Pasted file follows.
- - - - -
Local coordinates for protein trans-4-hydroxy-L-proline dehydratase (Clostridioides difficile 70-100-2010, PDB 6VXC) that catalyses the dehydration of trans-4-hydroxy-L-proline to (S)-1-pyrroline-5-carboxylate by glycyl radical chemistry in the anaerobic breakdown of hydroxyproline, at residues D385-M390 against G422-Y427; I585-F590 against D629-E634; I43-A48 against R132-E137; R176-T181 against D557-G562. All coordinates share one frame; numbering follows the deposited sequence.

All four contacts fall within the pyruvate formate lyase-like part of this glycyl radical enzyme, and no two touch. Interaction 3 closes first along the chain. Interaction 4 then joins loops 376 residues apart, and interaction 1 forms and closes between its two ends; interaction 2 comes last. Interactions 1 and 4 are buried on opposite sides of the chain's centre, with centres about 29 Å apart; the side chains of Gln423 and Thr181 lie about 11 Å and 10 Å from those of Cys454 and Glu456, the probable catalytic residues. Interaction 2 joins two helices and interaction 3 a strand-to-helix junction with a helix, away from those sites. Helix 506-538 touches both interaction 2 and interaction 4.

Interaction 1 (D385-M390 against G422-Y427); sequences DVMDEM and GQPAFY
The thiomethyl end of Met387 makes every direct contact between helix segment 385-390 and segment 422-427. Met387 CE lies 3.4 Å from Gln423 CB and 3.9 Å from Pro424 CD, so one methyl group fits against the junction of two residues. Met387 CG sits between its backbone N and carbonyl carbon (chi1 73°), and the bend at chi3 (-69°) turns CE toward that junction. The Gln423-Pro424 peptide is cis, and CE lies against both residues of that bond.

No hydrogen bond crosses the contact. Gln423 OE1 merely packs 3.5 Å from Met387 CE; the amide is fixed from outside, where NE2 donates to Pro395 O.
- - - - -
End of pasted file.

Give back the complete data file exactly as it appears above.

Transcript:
Local coordinates for protein trans-4-hydroxy-L-proline dehydratase (Clostridioides difficile 70-100-2010, PDB 6VXC) that catalyses the dehydration of trans-4-hydroxy-L-proline to (S)-1-pyrroline-5-carboxylate by glycyl radical chemistry in the anaerobic breakdown of hydroxyproline, at residues D385-M390 against G422-Y427; I585-F590 against D629-E634; I43-A48 against R132-E137; R176-T181 against D557-G562. All coordinates share one frame; numbering follows the deposited sequence.

All four contacts fall within the pyruvate formate lyase-like part of this glycyl radical enzyme, and no two touch. Interaction 3 closes first along the chain. Interaction 4 then joins loops 376 residues apart, and interaction 1 forms and closes between its two ends; interaction 2 comes last. Interactions 1 and 4 are buried on opposite sides of the chain's centre, with centres about 29 Å apart; the side chains of Gln423 and Thr181 lie about 11 Å and 10 Å from those of Cys454 and Glu456, the probable catalytic residues. Interaction 2 joins two helices and interaction 3 a strand-to-helix junction with a helix, away from those sites. Helix 506-538 touches both interaction 2 and interaction 4.

Interaction 1 (D385-M390 against G422-Y427); sequences DVMDEM and GQPAFY
The thiomethyl end of Met387 makes every direct contact between helix segment 385-390 and segment 422-427. Met387 CE lies 3.4 Å from Gln423 CB and 3.9 Å from Pro424 CD, so one methyl group fits against the junction of two residues. Met387 CG sits between its backbone N and carbonyl carbon (chi1 73°), and the bend at chi3 (-69°) turns CE toward that junction. The Gln423-Pro424 peptide is cis, and CE lies against both residues of that bond.

No hydrogen bond crosses the contact. Gln423 OE1 merely packs 3.5 Å from Met387 CE; the amide is fixed from outside, where NE2 donates to Pro395 O.